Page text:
George Carrigill, who has died at 84, had been Britain’s youngest bookmaker, and lived long enough to be its oldest.
It was in the 1940s, as a grammar school boy in Dewsbury, that he saw his career stretch out before him. It was rumoured that his form master was also a practising nudist, so Mr Carrigill opened a book on it.
Betting his classmates sixpence that he wasn’t and a further sixpence that he would ask him direct, he sidled up to the teacher and popped the question.
The answer didn’t matter, he recalled much later. “It was simple - as long as I asked the question, I couldn’t lose.”
But betting was still illegal and no profession for a grammar school boy. So he took a job instead on his local newspaper in Dewsbury and sold his stories for extra cash.
He spent it at Dewsbury’s dozen or so illicit bookies, but quickly decided that the best way to win was to open his own.
At 21, and using £350 left to him by his father, he opened his first shop, sharing the premises with Phyllis Wilson’s hair salon.
In his late seventies, at which point he ran six shops around Dewsbury and continued to work seven days a week, he recalled the transaction.
“I told her I was a bookmaker and she thought I made books for a living,” he said. “By the time she realised I was actually opening a betting office, it was too late.”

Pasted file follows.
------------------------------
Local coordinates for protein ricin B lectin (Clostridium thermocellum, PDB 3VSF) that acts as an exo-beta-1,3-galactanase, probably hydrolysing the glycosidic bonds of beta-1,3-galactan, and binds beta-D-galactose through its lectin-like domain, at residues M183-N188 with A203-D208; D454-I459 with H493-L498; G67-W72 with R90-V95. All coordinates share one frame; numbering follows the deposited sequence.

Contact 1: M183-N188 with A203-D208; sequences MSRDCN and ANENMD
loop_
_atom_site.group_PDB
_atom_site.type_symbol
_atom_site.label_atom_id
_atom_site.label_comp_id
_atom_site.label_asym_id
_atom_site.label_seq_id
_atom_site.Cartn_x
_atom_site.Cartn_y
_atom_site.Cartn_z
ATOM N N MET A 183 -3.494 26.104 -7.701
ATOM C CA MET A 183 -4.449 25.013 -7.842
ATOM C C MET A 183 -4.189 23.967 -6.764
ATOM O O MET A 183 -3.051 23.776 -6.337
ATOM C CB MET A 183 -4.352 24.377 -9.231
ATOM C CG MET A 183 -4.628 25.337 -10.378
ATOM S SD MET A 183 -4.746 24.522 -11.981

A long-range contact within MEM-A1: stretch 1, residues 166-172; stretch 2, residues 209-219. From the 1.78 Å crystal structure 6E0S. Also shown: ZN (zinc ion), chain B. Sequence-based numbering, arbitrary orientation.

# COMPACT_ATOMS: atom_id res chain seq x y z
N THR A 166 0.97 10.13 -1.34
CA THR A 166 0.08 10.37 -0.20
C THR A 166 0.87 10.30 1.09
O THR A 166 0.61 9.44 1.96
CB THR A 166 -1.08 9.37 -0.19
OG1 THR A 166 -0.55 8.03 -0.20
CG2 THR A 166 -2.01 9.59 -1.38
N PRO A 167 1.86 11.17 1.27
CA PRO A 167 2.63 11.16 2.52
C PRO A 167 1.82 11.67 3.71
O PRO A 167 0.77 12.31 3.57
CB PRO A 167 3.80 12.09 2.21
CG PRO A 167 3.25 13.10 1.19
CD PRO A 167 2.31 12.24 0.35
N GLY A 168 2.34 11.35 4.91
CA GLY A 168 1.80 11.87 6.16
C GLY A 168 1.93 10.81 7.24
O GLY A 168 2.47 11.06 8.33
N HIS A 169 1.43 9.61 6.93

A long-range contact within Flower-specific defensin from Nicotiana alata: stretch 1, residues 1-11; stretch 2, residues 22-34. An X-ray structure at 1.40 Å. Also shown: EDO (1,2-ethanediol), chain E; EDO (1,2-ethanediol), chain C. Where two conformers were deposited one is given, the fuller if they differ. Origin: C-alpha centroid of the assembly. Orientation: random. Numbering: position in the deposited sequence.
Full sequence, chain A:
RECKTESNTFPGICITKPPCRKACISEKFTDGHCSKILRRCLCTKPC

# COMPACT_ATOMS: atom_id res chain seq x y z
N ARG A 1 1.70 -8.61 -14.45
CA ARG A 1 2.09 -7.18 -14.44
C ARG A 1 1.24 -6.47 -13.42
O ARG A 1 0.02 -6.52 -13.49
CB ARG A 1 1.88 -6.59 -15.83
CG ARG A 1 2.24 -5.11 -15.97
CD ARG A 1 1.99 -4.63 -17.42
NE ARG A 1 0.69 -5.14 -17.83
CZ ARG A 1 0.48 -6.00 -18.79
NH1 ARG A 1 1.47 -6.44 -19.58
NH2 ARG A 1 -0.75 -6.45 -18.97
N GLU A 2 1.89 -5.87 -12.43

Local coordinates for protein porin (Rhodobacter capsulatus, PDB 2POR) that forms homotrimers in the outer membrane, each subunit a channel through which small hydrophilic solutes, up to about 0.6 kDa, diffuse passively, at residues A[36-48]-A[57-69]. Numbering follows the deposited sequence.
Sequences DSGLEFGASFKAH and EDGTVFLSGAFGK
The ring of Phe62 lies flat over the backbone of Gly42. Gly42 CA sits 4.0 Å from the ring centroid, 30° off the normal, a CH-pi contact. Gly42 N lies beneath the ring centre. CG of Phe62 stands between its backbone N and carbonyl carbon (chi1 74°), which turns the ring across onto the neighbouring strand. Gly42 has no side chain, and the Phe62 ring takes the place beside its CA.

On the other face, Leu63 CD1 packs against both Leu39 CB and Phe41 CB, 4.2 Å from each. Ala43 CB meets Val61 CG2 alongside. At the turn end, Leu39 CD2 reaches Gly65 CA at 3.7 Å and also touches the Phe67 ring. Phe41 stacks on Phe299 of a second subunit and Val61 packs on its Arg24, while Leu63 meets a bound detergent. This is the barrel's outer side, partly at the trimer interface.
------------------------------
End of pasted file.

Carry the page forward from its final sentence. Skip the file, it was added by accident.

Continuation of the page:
It was another seven years before bookmaking was legalised. In the meantime, the heavy woollen district’s bookies and police ran each other a merry dance.
“The Dewsbury chief constable said he wanted to see all the bookmakers in the town,” Mr Carrigill recalled. “He told us, ‘Look, I’m going to have to come and raid you, but don’t worry, it will be on a Tuesday and I’ll let you know the day before. If you could have some betting slips and a little cash ready, I’ll make it as painless as possible’.”
A few customers legged it down the drain pipe, but the rest gave their names and addresses and were bound over. Mr Carrigill escaped with a £5 fine.
The horses were not his only interest, and he became a noted greyhound trainer, beginning at unlicensed courses and graduating to win the 1965 Scottish Grand National.
He also excelled at table tennis, representing Yorkshire in his twenties and famously defeating an up-and-coming Huddersfield Town footballer named Denis Law.
At its height, his betting empire extended to nine shops, but he was as well known in Dewsbury for his charity work, especially through the Rotary Club and Freemasons, and for his well-attended annual pilgrimages to the Cheltenham Festival and the Prix de l’Arc de Triomphe, as for his business.
He is survived by Edith, his wife of 62 years, three children and seven grandchildren